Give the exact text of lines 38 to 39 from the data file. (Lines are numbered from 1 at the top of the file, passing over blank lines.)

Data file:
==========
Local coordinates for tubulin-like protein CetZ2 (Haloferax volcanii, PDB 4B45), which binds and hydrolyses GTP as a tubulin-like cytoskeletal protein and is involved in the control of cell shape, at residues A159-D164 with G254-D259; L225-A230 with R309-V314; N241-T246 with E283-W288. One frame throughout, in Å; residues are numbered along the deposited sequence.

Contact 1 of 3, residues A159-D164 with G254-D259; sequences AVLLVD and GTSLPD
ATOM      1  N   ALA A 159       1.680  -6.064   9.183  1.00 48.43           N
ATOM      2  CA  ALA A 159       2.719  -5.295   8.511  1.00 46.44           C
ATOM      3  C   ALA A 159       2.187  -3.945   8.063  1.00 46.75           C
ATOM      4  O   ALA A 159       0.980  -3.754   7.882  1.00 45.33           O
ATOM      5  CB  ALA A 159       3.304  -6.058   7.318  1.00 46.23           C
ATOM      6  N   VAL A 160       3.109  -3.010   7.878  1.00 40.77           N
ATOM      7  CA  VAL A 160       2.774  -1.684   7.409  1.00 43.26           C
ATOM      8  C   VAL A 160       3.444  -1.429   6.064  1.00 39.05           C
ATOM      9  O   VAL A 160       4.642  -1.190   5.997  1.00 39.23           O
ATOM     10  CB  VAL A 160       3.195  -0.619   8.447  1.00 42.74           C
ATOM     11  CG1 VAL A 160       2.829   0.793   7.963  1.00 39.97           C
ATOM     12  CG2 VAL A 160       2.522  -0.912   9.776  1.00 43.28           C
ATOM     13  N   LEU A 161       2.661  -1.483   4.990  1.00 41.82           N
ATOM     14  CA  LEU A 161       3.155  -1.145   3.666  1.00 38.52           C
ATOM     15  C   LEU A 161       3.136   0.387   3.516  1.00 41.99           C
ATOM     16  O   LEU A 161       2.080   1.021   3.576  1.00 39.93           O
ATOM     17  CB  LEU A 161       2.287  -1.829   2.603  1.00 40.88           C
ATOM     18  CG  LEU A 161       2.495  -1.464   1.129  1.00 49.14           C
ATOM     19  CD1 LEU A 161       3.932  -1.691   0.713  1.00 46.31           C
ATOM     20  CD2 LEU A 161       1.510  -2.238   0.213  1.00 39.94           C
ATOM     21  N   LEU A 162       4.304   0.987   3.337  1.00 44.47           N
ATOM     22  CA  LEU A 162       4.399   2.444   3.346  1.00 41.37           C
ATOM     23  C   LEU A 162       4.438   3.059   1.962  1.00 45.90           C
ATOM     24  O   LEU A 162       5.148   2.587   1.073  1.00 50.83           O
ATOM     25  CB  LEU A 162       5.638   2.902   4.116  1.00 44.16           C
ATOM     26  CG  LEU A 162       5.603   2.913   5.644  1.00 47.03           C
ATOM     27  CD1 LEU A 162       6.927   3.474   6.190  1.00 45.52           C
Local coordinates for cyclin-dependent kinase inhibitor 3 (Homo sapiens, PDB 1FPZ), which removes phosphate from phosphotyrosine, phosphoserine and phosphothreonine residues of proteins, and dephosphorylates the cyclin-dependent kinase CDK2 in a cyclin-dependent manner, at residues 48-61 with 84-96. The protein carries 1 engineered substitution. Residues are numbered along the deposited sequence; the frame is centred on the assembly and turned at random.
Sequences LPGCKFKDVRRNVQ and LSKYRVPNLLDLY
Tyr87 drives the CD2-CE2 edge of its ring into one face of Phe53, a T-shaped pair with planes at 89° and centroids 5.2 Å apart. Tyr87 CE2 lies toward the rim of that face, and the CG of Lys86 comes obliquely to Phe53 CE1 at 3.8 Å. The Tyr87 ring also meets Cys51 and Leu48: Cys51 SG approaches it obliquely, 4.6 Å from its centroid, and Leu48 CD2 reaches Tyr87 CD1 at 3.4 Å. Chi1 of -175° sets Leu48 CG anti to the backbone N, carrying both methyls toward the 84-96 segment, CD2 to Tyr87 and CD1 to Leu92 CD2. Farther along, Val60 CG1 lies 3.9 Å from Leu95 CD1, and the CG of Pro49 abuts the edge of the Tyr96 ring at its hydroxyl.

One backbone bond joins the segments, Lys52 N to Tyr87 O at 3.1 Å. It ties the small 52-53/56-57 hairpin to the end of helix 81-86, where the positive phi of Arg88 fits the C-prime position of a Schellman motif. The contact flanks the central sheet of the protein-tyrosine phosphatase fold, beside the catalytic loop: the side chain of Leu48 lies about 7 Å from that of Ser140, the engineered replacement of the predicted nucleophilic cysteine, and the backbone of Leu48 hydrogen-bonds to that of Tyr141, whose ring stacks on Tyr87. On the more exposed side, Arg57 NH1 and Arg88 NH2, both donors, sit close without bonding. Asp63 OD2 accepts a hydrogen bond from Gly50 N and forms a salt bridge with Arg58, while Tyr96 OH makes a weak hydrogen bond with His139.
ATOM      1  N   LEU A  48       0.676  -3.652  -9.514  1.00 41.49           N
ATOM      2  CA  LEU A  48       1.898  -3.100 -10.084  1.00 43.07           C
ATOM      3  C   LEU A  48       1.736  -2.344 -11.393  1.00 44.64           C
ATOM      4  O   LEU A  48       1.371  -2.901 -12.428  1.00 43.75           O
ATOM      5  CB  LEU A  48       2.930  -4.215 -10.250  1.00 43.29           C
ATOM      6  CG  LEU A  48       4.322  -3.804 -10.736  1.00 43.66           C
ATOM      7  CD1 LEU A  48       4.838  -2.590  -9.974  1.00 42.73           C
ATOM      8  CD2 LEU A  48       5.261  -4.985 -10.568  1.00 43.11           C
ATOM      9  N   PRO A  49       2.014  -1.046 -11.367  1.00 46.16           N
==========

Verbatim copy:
ATOM      5  CB  LEU A  48       2.930  -4.215 -10.250  1.00 43.29           C
ATOM      6  CG  LEU A  48       4.322  -3.804 -10.736  1.00 43.66           C